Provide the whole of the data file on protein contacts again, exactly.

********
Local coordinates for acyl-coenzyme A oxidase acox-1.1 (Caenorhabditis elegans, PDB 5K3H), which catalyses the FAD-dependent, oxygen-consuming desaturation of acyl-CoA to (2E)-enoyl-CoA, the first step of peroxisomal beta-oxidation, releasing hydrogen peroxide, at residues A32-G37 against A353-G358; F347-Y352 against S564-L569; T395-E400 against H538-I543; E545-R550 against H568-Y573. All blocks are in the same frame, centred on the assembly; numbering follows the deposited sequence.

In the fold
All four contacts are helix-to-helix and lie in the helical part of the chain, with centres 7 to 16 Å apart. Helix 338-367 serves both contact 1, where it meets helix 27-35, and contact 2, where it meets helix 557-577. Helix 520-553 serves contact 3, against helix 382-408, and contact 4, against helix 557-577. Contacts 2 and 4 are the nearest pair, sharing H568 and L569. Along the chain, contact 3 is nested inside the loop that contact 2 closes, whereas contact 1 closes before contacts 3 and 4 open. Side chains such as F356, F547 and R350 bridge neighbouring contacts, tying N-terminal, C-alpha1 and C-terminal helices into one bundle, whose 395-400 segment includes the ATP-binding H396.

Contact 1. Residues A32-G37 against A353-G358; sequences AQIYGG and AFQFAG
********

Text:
Local coordinates for acyl-coenzyme A oxidase acox-1.1 (Caenorhabditis elegans, PDB 5K3H), which catalyses the FAD-dependent, oxygen-consuming desaturation of acyl-CoA to (2E)-enoyl-CoA, the first step of peroxisomal beta-oxidation, releasing hydrogen peroxide, at residues A32-G37 against A353-G358; F347-Y352 against S564-L569; T395-E400 against H538-I543; E545-R550 against H568-Y573. All blocks are in the same frame, centred on the assembly; numbering follows the deposited sequence.

In the fold
All four contacts are helix-to-helix and lie in the helical part of the chain, with centres 7 to 16 Å apart. Helix 338-367 serves both contact 1, where it meets helix 27-35, and contact 2, where it meets helix 557-577. Helix 520-553 serves contact 3, against helix 382-408, and contact 4, against helix 557-577. Contacts 2 and 4 are the nearest pair, sharing H568 and L569. Along the chain, contact 3 is nested inside the loop that contact 2 closes, whereas contact 1 closes before contacts 3 and 4 open. Side chains such as F356, F547 and R350 bridge neighbouring contacts, tying N-terminal, C-alpha1 and C-terminal helices into one bundle, whose 395-400 segment includes the ATP-binding H396.

Contact 1. Residues A32-G37 against A353-G358; sequences AQIYGG and AFQFAG